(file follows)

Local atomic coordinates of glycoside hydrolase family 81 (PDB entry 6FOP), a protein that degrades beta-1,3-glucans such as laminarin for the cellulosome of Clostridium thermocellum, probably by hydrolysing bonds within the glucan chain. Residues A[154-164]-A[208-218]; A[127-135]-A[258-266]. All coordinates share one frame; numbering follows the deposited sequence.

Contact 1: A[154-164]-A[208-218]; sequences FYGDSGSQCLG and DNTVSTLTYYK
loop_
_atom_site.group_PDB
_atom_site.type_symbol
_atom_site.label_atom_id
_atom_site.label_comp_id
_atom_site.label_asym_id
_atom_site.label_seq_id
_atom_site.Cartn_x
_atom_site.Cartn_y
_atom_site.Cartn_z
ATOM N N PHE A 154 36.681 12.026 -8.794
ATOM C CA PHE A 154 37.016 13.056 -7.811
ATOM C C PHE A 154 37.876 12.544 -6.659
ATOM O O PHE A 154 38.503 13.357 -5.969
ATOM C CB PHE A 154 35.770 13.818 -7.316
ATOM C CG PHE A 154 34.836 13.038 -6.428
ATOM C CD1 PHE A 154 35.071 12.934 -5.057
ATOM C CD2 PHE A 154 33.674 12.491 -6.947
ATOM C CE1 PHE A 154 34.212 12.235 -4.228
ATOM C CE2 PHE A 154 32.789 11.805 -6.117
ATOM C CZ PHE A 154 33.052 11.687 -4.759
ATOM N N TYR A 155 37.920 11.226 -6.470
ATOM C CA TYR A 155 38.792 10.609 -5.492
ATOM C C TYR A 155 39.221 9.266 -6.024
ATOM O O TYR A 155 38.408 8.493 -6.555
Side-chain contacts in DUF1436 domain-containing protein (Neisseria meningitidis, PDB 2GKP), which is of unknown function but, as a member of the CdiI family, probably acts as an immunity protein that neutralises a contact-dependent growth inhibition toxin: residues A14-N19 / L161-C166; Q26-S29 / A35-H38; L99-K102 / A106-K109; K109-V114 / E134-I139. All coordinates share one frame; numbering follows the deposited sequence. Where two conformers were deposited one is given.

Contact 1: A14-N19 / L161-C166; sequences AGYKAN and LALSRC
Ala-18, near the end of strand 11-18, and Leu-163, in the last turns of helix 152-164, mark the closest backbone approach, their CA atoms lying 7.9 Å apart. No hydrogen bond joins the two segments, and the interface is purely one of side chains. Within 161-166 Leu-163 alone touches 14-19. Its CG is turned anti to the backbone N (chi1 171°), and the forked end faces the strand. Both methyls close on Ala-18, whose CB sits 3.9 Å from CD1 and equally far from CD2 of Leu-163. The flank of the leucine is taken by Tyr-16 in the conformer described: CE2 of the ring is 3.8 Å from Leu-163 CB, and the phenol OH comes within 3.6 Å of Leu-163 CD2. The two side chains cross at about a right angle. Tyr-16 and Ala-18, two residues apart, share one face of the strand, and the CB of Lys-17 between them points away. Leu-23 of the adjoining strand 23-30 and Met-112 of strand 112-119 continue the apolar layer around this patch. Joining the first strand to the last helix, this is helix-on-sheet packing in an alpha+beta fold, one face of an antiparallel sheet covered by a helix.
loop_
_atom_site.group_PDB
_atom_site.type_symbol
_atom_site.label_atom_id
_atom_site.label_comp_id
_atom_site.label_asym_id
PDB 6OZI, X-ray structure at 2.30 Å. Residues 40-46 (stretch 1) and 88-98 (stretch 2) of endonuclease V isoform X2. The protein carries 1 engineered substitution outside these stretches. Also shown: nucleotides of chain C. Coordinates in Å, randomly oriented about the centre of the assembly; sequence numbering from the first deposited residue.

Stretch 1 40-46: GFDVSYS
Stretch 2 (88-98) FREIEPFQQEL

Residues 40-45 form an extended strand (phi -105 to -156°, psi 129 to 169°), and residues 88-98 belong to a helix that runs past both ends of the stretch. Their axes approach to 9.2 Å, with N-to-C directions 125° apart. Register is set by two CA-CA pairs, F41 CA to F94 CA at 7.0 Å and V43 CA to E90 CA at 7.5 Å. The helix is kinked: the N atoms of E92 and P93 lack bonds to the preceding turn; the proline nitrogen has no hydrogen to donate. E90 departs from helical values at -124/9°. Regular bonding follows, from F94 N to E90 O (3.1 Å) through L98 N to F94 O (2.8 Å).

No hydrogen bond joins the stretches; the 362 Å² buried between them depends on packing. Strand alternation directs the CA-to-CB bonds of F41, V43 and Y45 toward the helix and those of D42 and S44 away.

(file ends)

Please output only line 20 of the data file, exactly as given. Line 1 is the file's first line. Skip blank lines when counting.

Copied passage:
ATOM C CD2 PHE A 154 33.674 12.491 -6.947